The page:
All of San Francisco’s mercurial chill was forgotten on Feb. 25 as crowds gathered at the War Memorial Opera House to witness one of classical ballet’s most infamous romantic works. The San Francisco Ballet’s matinee performance of “Giselle,” choreographed and produced by Helgi Tomasson, follows the story of its titular heroine through the throes of first love, betrayal and supernatural drama.
A swirling melody floats from the orchestra pit as the gilded curtains rise on an idyllic German village, the set entrenched in layers of painted foliage. Cradled in the arms of the town’s warm community, Jasmine Jimison’s charming rendition of Giselle figures in lively leaps and captivating footwork. Her encounter with Count Albrecht (Esteban Hernández), in disguise as a peasant named Loys, immediately sparks the incendiary beginnings of a whirlwind romance, its bright comedy and tender intimacies warmed by the dancers’ effusive movements. Jealous of their connection and in love with Giselle, the troublemaking gamekeeper Hilarion (Alexander Reneff-Olson) is characterized particularly impeccably, with Reneff-Olson’s brash sneers and striding tenacity rocking the lovers’ boat.
As Giselle and Loys fall deeper in love, a noble hunting party — complete with the flamboyantly dressed Duke of Courtland (Val Caniparoli), his daughter Bathilde (Juliana Bellissimo) and a shaggy live borzoi — arrive at the village just in time to witness the spirited jig of the ballet’s effervescent pas de cinq (Olivia Brothers, Thamires Chuvas, Elizabeth Powell, Alexis Francisco Valdes, Mingxuan Wang). It is here that the company’s costuming boasts its creativity and variation, juxtaposing the villagers’ rustic, nude-palletted attire against the royals’ maximalist jewel-toned resplendence. Giselle, clothed in a quaint robin egg blue, shines against the multivariate canvas of her surroundings.
The well-loved “Giselle,” though a longtime classic, is not immune to the SF Ballet’s creative twists on tried-and-true tradition. The pas de cinq in Act I, originally a pas de deux, expands the number of dancers on stage to enhance the ballet’s overarching theme of harvest and community. Meanwhile, Tomasson remobilizes a portion of the music that had fallen into disuse, fashioning it into a pas de deux that allows extra space for Albrecht’s character to flaunt his panache. The production’s intermeshing of classical convention and creative license is executed seamlessly, evincing its showrunners’ well-practiced artistic sensibilities.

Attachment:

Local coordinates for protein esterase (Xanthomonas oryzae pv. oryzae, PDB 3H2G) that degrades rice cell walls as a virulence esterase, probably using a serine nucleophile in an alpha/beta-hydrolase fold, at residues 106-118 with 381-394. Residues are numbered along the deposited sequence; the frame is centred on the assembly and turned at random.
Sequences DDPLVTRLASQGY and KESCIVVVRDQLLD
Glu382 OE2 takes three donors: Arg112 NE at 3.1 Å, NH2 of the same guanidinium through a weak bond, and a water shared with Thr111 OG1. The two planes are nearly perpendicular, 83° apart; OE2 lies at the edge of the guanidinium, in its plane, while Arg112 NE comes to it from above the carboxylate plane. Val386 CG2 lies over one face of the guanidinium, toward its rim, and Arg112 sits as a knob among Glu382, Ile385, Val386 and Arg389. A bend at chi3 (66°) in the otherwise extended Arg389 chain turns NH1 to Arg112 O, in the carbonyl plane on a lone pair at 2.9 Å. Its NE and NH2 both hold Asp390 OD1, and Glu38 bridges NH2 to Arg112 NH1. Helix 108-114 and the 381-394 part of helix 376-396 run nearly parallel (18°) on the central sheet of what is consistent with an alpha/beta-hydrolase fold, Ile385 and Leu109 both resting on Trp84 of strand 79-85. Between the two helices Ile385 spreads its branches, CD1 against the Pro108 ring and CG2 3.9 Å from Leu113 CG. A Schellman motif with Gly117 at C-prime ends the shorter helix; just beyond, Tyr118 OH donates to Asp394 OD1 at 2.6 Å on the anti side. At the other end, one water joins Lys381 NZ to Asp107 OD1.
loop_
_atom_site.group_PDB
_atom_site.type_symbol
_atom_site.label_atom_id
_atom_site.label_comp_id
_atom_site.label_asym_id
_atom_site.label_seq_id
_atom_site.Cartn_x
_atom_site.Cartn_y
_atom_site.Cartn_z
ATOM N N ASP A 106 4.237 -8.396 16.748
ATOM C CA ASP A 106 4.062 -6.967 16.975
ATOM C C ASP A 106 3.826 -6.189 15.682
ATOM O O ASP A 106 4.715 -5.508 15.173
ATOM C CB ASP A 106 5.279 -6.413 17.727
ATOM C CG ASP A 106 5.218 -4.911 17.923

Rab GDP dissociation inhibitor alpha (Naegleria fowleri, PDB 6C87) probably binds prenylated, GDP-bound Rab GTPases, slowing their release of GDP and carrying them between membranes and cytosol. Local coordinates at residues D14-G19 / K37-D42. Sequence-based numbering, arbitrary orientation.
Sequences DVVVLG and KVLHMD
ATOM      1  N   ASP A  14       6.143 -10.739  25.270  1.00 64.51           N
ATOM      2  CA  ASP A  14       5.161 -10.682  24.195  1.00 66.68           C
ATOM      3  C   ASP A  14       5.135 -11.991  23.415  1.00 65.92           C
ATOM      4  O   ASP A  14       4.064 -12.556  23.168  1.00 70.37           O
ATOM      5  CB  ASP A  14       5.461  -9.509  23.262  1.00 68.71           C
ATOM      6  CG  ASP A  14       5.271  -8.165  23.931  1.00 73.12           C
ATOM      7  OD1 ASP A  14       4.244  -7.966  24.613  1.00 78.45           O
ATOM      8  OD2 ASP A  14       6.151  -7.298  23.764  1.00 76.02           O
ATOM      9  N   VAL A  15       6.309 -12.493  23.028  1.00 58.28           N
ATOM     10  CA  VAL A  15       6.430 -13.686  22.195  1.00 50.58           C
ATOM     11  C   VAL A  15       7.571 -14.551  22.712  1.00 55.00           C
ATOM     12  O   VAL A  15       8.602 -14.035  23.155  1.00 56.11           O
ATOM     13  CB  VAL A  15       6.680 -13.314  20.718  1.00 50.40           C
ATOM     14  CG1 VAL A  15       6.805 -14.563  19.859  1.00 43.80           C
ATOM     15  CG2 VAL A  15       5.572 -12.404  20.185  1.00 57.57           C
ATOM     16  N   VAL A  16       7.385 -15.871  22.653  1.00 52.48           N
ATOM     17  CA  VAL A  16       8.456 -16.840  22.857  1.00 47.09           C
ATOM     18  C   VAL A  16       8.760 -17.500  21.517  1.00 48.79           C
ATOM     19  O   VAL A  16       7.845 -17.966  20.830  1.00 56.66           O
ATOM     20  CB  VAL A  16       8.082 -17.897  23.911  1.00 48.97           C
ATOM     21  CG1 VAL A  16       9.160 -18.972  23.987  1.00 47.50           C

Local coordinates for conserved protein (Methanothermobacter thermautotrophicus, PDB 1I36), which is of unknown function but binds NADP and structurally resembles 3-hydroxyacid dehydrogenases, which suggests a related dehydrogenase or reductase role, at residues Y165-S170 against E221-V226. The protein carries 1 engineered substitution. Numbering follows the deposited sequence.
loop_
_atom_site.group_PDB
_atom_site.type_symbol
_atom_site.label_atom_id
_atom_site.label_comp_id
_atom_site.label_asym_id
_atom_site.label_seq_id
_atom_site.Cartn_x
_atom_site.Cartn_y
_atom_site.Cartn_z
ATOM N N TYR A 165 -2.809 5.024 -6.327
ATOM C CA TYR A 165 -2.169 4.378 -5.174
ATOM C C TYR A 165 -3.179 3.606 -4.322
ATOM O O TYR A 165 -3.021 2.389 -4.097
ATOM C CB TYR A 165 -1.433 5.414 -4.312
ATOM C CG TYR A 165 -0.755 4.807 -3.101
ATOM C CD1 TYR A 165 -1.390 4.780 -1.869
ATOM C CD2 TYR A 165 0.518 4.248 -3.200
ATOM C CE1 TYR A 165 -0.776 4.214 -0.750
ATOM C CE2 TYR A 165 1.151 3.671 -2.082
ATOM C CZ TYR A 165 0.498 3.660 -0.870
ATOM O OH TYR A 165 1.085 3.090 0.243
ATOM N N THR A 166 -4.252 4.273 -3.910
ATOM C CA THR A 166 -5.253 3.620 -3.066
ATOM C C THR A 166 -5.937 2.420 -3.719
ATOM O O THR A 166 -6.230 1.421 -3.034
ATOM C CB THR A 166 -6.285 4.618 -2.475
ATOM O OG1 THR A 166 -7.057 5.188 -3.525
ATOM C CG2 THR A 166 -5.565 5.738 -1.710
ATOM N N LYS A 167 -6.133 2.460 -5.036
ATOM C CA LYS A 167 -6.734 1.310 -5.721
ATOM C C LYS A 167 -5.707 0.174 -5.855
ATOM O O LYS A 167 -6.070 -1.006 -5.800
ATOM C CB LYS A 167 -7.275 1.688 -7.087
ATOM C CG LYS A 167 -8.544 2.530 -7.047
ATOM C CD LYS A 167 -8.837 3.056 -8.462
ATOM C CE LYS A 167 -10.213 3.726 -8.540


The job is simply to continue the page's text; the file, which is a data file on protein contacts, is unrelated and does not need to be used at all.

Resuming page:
Ominous woodwinds and a distant tolling bell furnish the opening of Act II as the stage unveils a wall of gnarled trees. Inspired by the German legend of the Wilis — the mystical, vengeful spirits of maidens betrayed by their lovers — the ballet’s second half delves into the realm of the paranormal. Tendrils of fog obscure a cavernous forest as a ghostly, airborne dancer soars across the woods, the underbrush receding to reveal the lone figure of the Wilis queen Myrtha (Sasha Mukhamedov). Arching and folding across the midnight stage, her dancing emits a captivating luminosity, as if embodying a spotlight in and of herself.
The scene only grows more unearthly as the queen is joined by her Wilis subjects. Spiderweb-like tulle draped on their heads like spectral wedding veils, while the dancers’ formation spins a phantasmal mirage onstage. Their moonlit bodies configure into grand, flowing shapes and suspended arabesques, forming mirror halves that inched toward each other in mesmerizing synchronicity. Alongside the imperious Myrtha, whose draconian regality was amplified with each sweep of Mukhamedov’s arms, Thamires Chuvas and Norika Matsuyama enchant the theater with enthralling solos.
At the ballet’s zenith, the dancers’ technical prowess is more evident than ever. Hernández’s powerful leaps grant Albrecht avian flight, while Jimison’s airy twirls drench Giselle in gossamer pearlescence. Each pirouette is a study in balanced precision, eliciting impressed applause with each elegant rotation. The palpitating tension of the climax erupts as Jimison’s desperate acrobatics come to a head against Mukhamedov’s unrelenting commands, the suspense of the audience’s held breaths harmonizing with the orchestra’s climbing urgency.
As Hernández tugs heartstrings at the program’s final wretched scene, the music fades and the curtains fall to deafening applause. Equal parts heartrending, disquieting and whimsical, SF Ballet’s spellbinding production crafts an incandescent performance to remember, varnished in a dreamlike aesthetic of otherworldly mythos.